Among Bailey's best known academic contributions was the classic article 'The Misbehavior of Organisms,' first published in American Psychologist in 1961. The article caused a storm among the behaviorist community when the authors stated that: 'After 14 years of continuous conditioning and observation of thousands of animals, it is our reluctant conclusion that the behavior of any species cannot be adequately understood, predicted, or controlled without knowledge of its instinctive patterns, evolutionary history, and ecological niche.'
The youngest of Sigmund Freud's six children and a renowned psychoanalyst in her own right, Anna Freud is widely considered one of the most influential founders of psychoanalytic child psychology. Among her best known work was 'Beating Fantasies and Daydreams,' a paper she presented to the Vienna Psychoanalytical Society in 1922 and her landmark books, 'The Ego and the Mechanisms of Defense' first published in 1936 and 'Normality and Pathology in Childhood' published in 1965.
Arguably Anna Freud's most enduring legacy concerned the difficulties experienced by emotionally deprived and disadvantaged children. An article about the impact of her work for the BBC noted that she 'revolutionised how we treat children in many walks of life, such as in hospital - with longer visiting hours when children are having treatment - and in the judicial system, where screens and video cameras are used when children have to give evidence.'
Oliva M. Espin
Professor Emerita in the Department of Women’s Studies at San Diego State University and the California School of Professional Psychology of Alliant International University, Dr. Espin is renowned for her pioneering contribution to the psychology of women and gender.
Among her numerous honors, Oliva M. Espin received the Psychological Association Award for Distinguished Professional Contributions in 1991 in recognition 'for her efforts to advance cross-cultural communication, gender issues, human sexuality, international awareness, and cultural factors as critical elements in the knowledge base of psychology.'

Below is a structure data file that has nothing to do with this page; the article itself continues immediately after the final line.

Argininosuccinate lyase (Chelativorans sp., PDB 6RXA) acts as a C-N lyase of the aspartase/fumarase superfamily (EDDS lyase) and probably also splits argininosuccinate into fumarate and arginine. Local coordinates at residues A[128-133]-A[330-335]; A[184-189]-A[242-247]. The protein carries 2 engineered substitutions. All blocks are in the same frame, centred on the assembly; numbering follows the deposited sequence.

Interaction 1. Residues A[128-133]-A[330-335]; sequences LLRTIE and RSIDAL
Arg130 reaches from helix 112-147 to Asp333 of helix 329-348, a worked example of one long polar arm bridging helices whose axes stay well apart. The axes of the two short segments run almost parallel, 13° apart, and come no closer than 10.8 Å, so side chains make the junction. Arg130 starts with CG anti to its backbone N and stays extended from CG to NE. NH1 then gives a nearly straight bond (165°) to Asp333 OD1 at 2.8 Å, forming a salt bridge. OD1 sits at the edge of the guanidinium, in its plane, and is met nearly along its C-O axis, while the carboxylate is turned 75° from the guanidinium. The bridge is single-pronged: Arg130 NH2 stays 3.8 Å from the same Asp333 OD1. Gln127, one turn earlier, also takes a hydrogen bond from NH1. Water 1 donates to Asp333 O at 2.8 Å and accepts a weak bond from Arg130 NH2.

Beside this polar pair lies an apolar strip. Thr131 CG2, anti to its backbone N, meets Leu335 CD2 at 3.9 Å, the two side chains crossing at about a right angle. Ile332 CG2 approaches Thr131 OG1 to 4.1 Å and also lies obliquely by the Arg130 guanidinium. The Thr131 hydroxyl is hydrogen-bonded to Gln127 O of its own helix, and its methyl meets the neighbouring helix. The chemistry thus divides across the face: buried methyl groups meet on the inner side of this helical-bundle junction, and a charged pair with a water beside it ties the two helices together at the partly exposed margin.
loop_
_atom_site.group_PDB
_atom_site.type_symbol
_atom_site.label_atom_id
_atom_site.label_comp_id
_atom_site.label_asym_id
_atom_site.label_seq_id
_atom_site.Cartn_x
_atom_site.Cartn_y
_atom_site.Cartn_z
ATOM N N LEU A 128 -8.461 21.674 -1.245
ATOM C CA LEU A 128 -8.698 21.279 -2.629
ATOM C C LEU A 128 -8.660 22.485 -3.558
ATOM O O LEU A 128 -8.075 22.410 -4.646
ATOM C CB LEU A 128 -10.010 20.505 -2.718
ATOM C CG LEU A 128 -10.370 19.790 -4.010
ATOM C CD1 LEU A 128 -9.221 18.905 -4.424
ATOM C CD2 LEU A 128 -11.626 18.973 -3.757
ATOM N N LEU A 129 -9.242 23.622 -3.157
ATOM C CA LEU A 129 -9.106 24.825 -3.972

A hugely influential figure in the field of differential psychology, Anne Anastasi is renowned for her pioneering research into the way traits are influenced by heredity and environment. Anne Anastasi is also famed for her outstanding scholarship, writing a series of classic books including 'Psychological Testing.' First published in 1954 and now in its 7th edition Psychological Testing is heralded by the American Psychological Association (APA) 'as one of the most important psychology texts of the twentieth century.'
In the course of a long and distinguished career, over thirty years of which were spent at Fordham University; Anne Anastasi served as president of the APA in 1972 and received the American Psychological Foundation's gold medal for lifetime achievement in 1984.
Professor in the Department of Psychiatry and Biobehavioral Sciences at the University of California, Los Angeles (UCLA), Dr. Wyatt was the first African-American woman to be licensed as a psychologist in the state of California. A pioneering and influential researcher, Dr. Wyatt has testified on numerous occasions before the United States Congress in relation to health policy issues.
In 1992, Gail Wyatt received the American Psychological Association Award for Distinguished Contribution to Research in Public Policy, part of the official citation for which read: 'Her research significantly advanced our understanding of the effects of abortion, childhood sexual abuse, sexual assault, sexually transmitted diseases, and sexual practices among women, particularly African-American women, and establishing research methods and tools to create culturally appropriate measures of these critical issues.'
Jun 24, 22 05:56 AM
Solomon Asch: Read the classic journal article on interpersonal perception that introduced the concept of central versus peripheral traits and the "halo effect."
Jun 23, 22 06:48 AM
Informative article on dissociative disorders by Dr. Mary-Anne Kate, a researcher specializing in interpersonal trauma, attachment and post-traumatic disorders.
Jun 21, 22 02:03 AM
In Duped: Why Innocent People Confess and Why We Believe Their Confessions, renowned psychologist Saul Kassin, explains how interrogators trick innocent people into confessing, and then how the crimin…